To review your speaking skills, there’s nothing better than practicing conversation with a native speaker. Check out your local college, university or community center to see if there are any foreign exchange students interested in a language exchange. If you’d prefer to study at home, language exchange websites such as Speaky, Coeffee, and LingoGlobe let you chat with native speakers from around the world.
4. Set A Long-Term Goal
Numerous studies have shown that motivation is a key factor for language learning success. Students who have a definite goal for studying a language will almost always outperform students who study for no particular reason. When you’re returning to language study after an extended break, setting a long-term goal can help you quickly get back on track.
Your goal could be something related to your career, like becoming fluent in Chinese so you can transfer to your company’s headquarters in Shanghai. It could be something life-changing, like becoming fluent in Spanish so you can open a bed and breakfast on an idyllic Mexican beach. Or it could be something simple, like becoming fluent in French so you can watch your favorite French movies without subtitles.
When you’re tired, frustrated, or just don’t feel like studying, focus on your goal and you’ll find that studying becomes much more enjoyable.
5. Reward Yourself With Short-Term Goals
Long-term goals are important for motivation, but short-term goals are great for giving you a quick jumpstart after a long break. Short-term goals should be simple, and the most effective goals usually include a reward. For example, you could reward yourself by drinking a glass of Italian wine after completing a chapter of your Italian textbook or downloading a new K-Pop album after passing a Korean writing test.
Studying vocabulary is an easy way to set short-term goals because your results are easy to measure. For example, you can set a reward for learning 100 new words and getting a perfect result on a vocabulary test.
Vocabulary apps such as Clozemaster which come with built-in gamification make it easy to set goals and fun to achieve them. With detailed progress tracking and scoring, you will always know where you are in relation to your goal. One idea for a short-term goal using Clozemaster would be to reward yourself for getting top spot on your target language leaderboard.
6. Consider Learning A Brand New Language
What’s more impressive than becoming fluent in a foreign language?
Becoming fluent in multiple foreign languages, of course.
Speaking multiple languages may seem like a fantasy, but polyglots such as Benny Lewis and Luca Lampariello have shown that it’s possible to learn many different languages to a high level. In fact, many people believe that your first language learning experience is always the hardest. Once you’ve studied a second language, it becomes easier to study a third, fourth or even fifth language.
If you’re returning to language study after a long break, one of the best ways to reignite your passion for learning is to try a new language.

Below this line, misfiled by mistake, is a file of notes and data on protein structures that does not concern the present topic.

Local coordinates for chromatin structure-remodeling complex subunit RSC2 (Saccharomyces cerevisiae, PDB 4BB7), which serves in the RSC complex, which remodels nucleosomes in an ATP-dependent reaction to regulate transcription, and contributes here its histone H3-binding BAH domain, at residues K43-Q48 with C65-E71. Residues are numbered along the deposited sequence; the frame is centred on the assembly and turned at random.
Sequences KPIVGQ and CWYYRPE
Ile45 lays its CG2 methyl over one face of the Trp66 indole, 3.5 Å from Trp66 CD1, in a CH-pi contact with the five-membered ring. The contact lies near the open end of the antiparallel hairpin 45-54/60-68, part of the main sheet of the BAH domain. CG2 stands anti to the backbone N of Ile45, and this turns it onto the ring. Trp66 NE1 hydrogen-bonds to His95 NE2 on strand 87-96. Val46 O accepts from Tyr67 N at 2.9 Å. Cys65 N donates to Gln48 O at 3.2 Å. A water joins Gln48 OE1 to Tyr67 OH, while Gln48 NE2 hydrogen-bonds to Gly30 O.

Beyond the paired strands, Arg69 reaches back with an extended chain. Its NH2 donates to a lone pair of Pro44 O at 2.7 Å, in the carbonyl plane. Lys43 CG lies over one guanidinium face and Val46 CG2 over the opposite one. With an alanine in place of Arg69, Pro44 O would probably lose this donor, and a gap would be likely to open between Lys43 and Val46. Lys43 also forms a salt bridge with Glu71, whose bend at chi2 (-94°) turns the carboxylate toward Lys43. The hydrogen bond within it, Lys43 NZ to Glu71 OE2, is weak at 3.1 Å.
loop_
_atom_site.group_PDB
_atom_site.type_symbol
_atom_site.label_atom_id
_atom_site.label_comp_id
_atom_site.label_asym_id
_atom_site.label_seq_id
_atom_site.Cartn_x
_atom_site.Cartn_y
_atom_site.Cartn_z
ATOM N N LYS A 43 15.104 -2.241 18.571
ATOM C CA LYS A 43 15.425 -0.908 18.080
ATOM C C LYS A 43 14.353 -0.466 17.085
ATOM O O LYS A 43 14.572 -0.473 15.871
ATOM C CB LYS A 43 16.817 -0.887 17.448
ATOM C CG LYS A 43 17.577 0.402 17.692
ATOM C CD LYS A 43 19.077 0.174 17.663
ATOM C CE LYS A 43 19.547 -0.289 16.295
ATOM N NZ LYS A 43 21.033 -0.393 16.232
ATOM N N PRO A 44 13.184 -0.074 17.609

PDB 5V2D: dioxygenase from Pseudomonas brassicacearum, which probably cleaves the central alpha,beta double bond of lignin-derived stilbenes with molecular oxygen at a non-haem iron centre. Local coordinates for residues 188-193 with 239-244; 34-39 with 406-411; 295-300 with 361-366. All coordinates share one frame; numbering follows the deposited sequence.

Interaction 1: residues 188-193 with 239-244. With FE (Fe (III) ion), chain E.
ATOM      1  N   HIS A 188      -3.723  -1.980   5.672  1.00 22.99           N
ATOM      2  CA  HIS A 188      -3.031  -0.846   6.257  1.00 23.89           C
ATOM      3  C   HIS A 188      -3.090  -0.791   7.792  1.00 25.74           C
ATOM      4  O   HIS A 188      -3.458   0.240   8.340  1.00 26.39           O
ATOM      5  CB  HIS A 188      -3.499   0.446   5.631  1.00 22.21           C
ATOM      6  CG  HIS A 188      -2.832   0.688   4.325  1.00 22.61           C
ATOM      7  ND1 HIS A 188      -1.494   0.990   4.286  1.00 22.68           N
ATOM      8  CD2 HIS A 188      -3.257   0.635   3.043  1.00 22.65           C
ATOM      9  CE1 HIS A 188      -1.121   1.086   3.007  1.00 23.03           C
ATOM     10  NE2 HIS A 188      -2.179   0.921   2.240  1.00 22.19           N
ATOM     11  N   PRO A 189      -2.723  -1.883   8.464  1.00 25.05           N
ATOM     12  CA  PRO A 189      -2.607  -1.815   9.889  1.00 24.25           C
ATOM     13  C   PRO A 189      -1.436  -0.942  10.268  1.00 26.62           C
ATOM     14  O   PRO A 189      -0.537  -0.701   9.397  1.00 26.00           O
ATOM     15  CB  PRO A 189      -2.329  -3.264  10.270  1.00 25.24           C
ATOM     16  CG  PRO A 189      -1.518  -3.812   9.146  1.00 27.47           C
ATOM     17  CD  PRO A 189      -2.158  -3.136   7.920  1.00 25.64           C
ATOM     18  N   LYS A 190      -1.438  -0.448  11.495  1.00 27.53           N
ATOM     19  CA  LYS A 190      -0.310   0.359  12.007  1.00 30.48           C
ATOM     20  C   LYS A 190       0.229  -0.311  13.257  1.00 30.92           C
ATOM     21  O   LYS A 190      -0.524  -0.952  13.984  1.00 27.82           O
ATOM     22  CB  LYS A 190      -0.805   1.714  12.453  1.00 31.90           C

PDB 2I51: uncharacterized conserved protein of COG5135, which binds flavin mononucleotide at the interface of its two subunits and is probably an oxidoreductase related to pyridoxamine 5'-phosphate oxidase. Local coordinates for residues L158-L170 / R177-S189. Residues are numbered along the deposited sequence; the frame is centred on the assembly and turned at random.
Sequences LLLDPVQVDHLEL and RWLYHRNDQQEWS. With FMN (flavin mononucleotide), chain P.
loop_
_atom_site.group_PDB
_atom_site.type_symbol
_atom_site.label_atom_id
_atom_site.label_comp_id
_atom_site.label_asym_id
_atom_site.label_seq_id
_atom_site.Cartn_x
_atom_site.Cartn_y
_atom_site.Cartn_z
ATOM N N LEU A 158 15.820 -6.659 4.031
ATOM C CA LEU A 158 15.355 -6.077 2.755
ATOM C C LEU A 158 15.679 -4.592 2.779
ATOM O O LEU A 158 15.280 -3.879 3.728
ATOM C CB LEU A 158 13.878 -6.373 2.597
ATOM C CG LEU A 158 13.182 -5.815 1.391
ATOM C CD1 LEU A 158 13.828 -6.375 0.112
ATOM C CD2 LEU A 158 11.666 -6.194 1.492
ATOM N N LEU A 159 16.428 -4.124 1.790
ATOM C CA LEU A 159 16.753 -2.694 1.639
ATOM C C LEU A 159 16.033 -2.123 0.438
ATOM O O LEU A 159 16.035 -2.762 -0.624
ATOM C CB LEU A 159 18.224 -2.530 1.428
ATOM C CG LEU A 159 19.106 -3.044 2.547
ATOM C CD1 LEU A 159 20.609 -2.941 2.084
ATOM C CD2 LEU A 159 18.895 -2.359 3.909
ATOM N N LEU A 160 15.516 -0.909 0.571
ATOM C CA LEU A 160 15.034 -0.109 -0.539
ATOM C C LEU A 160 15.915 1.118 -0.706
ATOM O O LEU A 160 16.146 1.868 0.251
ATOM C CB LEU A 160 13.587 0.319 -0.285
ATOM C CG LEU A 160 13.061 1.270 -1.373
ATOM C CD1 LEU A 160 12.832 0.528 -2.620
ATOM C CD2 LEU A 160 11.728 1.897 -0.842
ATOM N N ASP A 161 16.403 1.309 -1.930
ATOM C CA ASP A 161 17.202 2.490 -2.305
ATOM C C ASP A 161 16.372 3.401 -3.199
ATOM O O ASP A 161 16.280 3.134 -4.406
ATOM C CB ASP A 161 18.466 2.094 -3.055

You could try learning a language that has a similar origin to your second language. For example, If you previously studied French, you could try another Romance language such as Italian, Spanish, or Romanian.
If you really want to be unique, you could try learning a rare language such as Amharic, Guarani, or Occitan. Imagine how impressed your travel companions will be when your order a bowl of Beshbarmak in perfect Kazakh while backpacking through Central Asia!
If you want to get a feeling for which other languages might interest you, take a look at Clozemaster’s free app which offers more than 50 languages for you to try (including Amharic, Guarani, Occitan, and Kazakh).
7. Try Teaching A Language
In his 1703 work Moral and Religious Aphorisms, English scholar Benjamin Whichcote claimed “There is no better way to learn than to teach”, and this is particularly true for languages.
Teaching your second language to a complete beginner can be a great way to review and reinforce the foundations of that language, especially after taking a long break from study. If you’re concerned that you don’t have the necessary skills to teach, you’ll be happy to know that you don’t need to be a master of the language to be a teacher.
If you’ve got young children, teaching them basic vocabulary such as numbers, colors and animals can help them become interested in foreign languages and cultures while giving you a fun and easy way to get back into study. Volunteering at a local beginner’s language class can help you reinforce your conversation skills while contributing to your community. If you’d prefer to stay at home, you might consider contributing to language forums such as Linguaholic, Reddit, and Unilang by answering questions posted by complete beginners.
The Best Way To Review Vocabulary
If you’re planning to return to language study after a long break, you’ll need an effective way to rapidly review old vocabulary. With its unique system that helps you master languages through mass exposure to vocabulary in context, Clozemaster is the app of choice for thousands of language students. Check it out at www.clozemaster.com.